Which teeth are involved in aggressive periodontitis?
Localized Aggressive Periodontitis (LAP) is a rare form of inflammatory periodontal disease characterized by a rapid rate of progression, dramatic attachment and bone loss, on very specific teeth (first molars and incisors), and an early age of onset1,2.
What causes aggressive periodontitis?
Etiology Aggressive periodontitis is a multifactorial and genetically complex disease. An increase in host susceptibility may be caused by the combined effect of genetic Page 3 predisposition, environmental factors (virulent pathogens, tobacco smoking, personal and professional hygiene) and local contributing factors.
What are some characteristics of aggressive periodontitis?
Abstract. Aggressive periodontitis is a destructive disease characterized by the following: the involvement of multiple teeth with a distinctive pattern of periodontal tissue loss; a high rate of disease progression; an early age of onset; and the absence of systemic diseases.
Which part of the mouth does periodontal disease affect?
Periodontal diseases are mainly the result of infections and inflammation of the gums and bone that surround and support the teeth. In its early stage, called gingivitis, the gums can become swollen and red, and they may bleed.
What part of the dental anatomy is involved in periodontitis?
Periodontitis occurs when the junctional epithelium and periodontal attachment move apically along the tooth root. Alveolar bone also resorbs towards the apex of the tooth during the disease process.
Aggressive Periodontitis. What is Aggressive Periodontitis?Types, Features and treatment in detail.
Which teeth have periodontal ligaments?
The periodontal ligament is only found between the tooth root and adjacent bone and does not support the outer gum tissues. The complex nature of the PDL tissue allows the tooth to properly function during chewing and to withstand the pressure from grinding or clenching.
What is the most common periodontal disease?
Gingivitis. Gingivitis is the mildest and most common form of periodontitis. This condition is caused by the toxins in plaque, and can escalate to more severe forms of periodontal disease.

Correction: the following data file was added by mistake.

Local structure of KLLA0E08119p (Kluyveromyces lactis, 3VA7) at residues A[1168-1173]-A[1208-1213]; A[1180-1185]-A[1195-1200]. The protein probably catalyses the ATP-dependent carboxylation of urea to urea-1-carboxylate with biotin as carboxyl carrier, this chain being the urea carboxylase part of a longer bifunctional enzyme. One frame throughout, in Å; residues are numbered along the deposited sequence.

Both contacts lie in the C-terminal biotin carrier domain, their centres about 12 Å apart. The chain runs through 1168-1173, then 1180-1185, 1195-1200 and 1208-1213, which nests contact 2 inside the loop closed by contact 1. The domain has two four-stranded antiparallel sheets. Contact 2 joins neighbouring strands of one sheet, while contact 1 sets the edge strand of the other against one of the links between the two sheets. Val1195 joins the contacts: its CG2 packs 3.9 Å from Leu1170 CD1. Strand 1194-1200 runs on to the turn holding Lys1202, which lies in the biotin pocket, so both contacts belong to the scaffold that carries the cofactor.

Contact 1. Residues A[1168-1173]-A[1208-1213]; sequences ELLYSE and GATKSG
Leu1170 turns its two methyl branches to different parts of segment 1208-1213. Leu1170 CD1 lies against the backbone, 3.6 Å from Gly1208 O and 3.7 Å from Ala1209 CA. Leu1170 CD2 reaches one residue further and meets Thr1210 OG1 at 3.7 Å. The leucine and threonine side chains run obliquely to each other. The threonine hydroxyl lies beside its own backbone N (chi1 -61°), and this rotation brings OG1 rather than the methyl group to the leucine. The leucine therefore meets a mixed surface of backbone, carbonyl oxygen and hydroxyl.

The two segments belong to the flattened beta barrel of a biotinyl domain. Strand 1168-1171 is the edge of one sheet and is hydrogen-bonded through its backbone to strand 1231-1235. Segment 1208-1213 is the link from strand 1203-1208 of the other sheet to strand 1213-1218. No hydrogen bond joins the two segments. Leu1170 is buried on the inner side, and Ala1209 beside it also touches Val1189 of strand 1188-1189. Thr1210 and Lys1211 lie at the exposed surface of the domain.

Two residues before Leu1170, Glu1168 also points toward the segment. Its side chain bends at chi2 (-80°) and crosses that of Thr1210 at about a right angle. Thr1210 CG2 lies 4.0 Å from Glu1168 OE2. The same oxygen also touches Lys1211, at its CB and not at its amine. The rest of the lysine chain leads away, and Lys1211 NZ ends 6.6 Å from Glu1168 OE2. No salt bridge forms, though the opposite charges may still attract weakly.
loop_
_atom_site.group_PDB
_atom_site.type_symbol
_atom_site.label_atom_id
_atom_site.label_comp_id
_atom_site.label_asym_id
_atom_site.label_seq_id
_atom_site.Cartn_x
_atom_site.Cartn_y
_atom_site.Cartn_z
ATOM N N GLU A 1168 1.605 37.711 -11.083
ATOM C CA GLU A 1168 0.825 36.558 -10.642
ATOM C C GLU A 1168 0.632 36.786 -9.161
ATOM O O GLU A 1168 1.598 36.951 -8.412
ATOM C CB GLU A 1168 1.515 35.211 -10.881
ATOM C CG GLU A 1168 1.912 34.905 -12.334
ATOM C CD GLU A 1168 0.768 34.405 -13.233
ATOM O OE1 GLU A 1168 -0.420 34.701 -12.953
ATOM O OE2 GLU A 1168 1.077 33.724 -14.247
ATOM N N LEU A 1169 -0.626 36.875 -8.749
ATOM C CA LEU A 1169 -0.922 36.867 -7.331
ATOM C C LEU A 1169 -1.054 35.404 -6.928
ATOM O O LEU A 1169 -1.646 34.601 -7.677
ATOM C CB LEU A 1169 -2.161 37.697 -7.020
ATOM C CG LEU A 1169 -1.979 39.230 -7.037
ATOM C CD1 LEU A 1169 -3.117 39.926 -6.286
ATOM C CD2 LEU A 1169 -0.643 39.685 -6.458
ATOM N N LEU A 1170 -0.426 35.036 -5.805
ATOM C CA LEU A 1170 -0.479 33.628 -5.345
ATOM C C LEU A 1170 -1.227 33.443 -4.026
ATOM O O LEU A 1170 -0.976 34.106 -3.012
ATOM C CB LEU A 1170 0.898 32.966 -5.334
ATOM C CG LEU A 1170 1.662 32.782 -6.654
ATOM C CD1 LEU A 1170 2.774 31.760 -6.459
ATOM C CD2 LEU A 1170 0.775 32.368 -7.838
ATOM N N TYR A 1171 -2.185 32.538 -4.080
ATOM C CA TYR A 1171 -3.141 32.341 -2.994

Is aggressive periodontitis painful?
The bacterial inflammation causes teeth to lose support. Eventually the teeth will become loose and fall out. Sometimes the infection becomes so severe that it can cause a tooth abscess. This can be quite painful.
What are the 4 stages of periodontal disease?
Know The 4 Stages of Gum Disease
- 1: Gingivitis. The first stage of gum disease is Gingivitis or gums inflammation, without loss of bone. ...
- Stage 2: Initial Periodontitis. ...
- Stage 3: Mild Periodontitis. ...
- Stage 4: Progressive Periodontitis.
Which of the following are the two basic forms of periodontal disease?
There are two types of periodontal disease – gingivitis and periodontitis.
What is the difference between aggressive and chronic periodontitis?
1. In chronic periodontitis, there is no well-defined pattern of bone loss. In generalized aggressive periodontitis, most permanent teeth are affected. In localized aggressive periodontitis, there is no agreement on the number of teeth included, but in one case series, about three to six teeth were included.
What is molar incisor pattern periodontitis?
MIP, as the name suggests, affects incisors and first molars of adolescents and young adults associated to minimal plaque and rapid rate of progression (Fine et al., 2019). Genetic characteristics and high incidence of MIP in members of the same family support a strong familial aggregation (Meng et al., 2007).